L’Hommedieu was a prominent patriot of Southold, SuHolk County and
circulated in the top political and Federalist circles in the early years
of the republic. After graduating from Yale in 1754 and being admitted
to the bar, he served as a member of the state assembly (1777-83),
Continental Congress (1779-83 and 1788), state senator (1784-92 and
1794-1809), clerk of Suffolk County (1784-1810), and Regent to the
University of the State of New York (1787-1811) . His wife was Charity
Floyd, sister of General William Floyd. L’Hommedieu also speculated in
stock of the Western Lock Navigation Co. and served as a director.
L’Hommedieu was an agent for the State of New York at some treaties with
Mohawk Indians in the 1790s. Platt was later Oneida County’s first clerk
in 1798 and also a member of the state assembly and senate, member of
Congress 1799-1801, and a justice of the State Supreme Court. He ran for
governor in 1810 and was an original trustee of Kirkland’s
Hamilton-Oneida Academy, the forerunner of Hamilton College, in 1793.
By Janet Dangler
The Waterville Times, February 3, 2016
The Last of the Brothertown Indians, Romance Wyatt, who died in 1907, was described as a kindhearted gentleman who had a sense of humor, laughed often and enjoyed a good joke. But to appreciate his story, it’s necessary to understand a little of the history of the Brothertowns.
Around 1774, the remnants of once-mighty tribes, reduced in numbers and driven from their homes in New England, New Jersey and Long Island, united to form a new tribe at the encouragement of the Oneida Indians, part of the Five Nations in New York State. The Oneidas were land-rich at that time, and deeded them land about 10 miles square around the present Town of Marshall, extending from the foot of Sanger Hill northward along Brothertown Road, across Forge Hollow, along the east side of the Deansboro Valley and up to the Dugway at Franklin Springs. Because so many tribes had joined to make a family, and because they were intent on following a path of peace, they decided on the name Brothertown. Due to the fact they had no common language, they adopted the English language. Among the tribes represented were the Pequot, Narragansett, Natnick, Mohegan and Montauk.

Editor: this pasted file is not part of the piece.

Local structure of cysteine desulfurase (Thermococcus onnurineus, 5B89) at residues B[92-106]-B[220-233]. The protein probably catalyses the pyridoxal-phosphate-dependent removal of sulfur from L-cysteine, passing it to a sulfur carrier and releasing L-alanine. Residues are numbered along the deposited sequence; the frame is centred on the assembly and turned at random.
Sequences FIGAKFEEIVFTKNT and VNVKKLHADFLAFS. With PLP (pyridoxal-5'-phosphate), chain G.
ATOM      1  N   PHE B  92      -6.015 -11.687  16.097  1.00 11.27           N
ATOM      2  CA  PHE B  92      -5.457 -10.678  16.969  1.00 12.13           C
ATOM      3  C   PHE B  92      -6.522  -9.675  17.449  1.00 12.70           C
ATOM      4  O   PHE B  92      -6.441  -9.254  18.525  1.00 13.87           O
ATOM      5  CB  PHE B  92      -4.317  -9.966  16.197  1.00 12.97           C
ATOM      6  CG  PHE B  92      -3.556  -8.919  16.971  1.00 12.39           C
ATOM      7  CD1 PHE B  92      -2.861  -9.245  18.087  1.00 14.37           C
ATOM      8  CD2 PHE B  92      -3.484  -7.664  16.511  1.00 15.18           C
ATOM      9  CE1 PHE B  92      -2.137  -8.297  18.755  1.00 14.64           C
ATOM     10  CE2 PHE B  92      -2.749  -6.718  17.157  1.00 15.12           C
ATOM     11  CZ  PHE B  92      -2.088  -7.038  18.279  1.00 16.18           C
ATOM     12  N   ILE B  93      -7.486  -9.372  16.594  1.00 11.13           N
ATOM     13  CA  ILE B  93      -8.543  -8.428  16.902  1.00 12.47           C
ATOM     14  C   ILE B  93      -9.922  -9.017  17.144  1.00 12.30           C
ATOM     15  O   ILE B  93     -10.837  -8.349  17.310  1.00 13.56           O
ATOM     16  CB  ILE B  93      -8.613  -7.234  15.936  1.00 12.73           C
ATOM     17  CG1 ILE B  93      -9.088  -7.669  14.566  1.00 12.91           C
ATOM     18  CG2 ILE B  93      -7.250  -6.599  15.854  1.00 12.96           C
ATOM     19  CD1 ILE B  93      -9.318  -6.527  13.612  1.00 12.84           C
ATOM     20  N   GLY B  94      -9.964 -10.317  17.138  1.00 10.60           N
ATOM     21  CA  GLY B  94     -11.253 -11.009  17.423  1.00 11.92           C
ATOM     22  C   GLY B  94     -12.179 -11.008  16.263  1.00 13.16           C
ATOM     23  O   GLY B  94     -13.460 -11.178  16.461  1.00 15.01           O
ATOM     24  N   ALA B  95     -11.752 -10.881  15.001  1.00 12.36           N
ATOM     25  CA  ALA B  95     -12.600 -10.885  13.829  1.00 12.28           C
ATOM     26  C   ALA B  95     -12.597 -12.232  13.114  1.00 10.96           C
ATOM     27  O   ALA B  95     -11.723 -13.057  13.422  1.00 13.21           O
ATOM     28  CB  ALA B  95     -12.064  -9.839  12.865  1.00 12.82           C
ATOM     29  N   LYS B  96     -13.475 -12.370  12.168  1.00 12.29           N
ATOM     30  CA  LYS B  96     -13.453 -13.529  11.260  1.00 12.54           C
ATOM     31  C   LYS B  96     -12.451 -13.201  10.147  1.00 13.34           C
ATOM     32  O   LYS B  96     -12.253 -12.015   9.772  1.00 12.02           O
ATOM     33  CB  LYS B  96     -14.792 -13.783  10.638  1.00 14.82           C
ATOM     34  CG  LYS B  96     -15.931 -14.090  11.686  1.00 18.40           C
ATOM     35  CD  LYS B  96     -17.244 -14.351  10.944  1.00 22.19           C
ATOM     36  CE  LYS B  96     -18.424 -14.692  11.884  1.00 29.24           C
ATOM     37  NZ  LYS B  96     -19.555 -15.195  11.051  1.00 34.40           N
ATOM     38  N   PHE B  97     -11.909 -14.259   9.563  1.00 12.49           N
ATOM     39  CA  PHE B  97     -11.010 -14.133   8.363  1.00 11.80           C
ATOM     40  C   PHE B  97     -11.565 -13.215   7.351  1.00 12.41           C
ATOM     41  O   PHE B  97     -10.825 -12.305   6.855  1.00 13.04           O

Romance Wyatt, by all accounts, was a Montauk. Wyatt was born in 1826 in the Town of Marshall. Here accounts of his very early life differ. Some tell us that the age of 6 months his parents gave him to Cynthia Dick to raise; others state his parents died when he was 6 months old and he was adopted; and others assert that, although he had no memory of his mother, he was seven years old when his father died. However he came to live with Cynthia Dick of Dicksville, the fact remains she nurtured and cared for him, making sure he attended Dicksville school until he was 12 or 13 years old. After that time, he worked for farmers in the area, but decided to start for Green Bay, Wisc, where many of his fellow tribesmen, including Cynthia Dick, had emigrated due to the increasing demand for Brothertown land by the whites. At one time there were 600 members of the tribe and they were said to be industrious farmers. Gradually they gave up and moved. Wyatt stayed in the Northwest only a few years, however, and came back to live in Marshall, where he went to work on the Chenango Canal which opened in 1837. He was at first a driver and then promoted to steersman, at which position he worked for over 30 seasons. In those days a canaller had to fight his way along the towpath and at the locks. It is said that young Wyatt never picked a fight, but when forced into one he always came out on top; when he had a black eye the other fellow had two.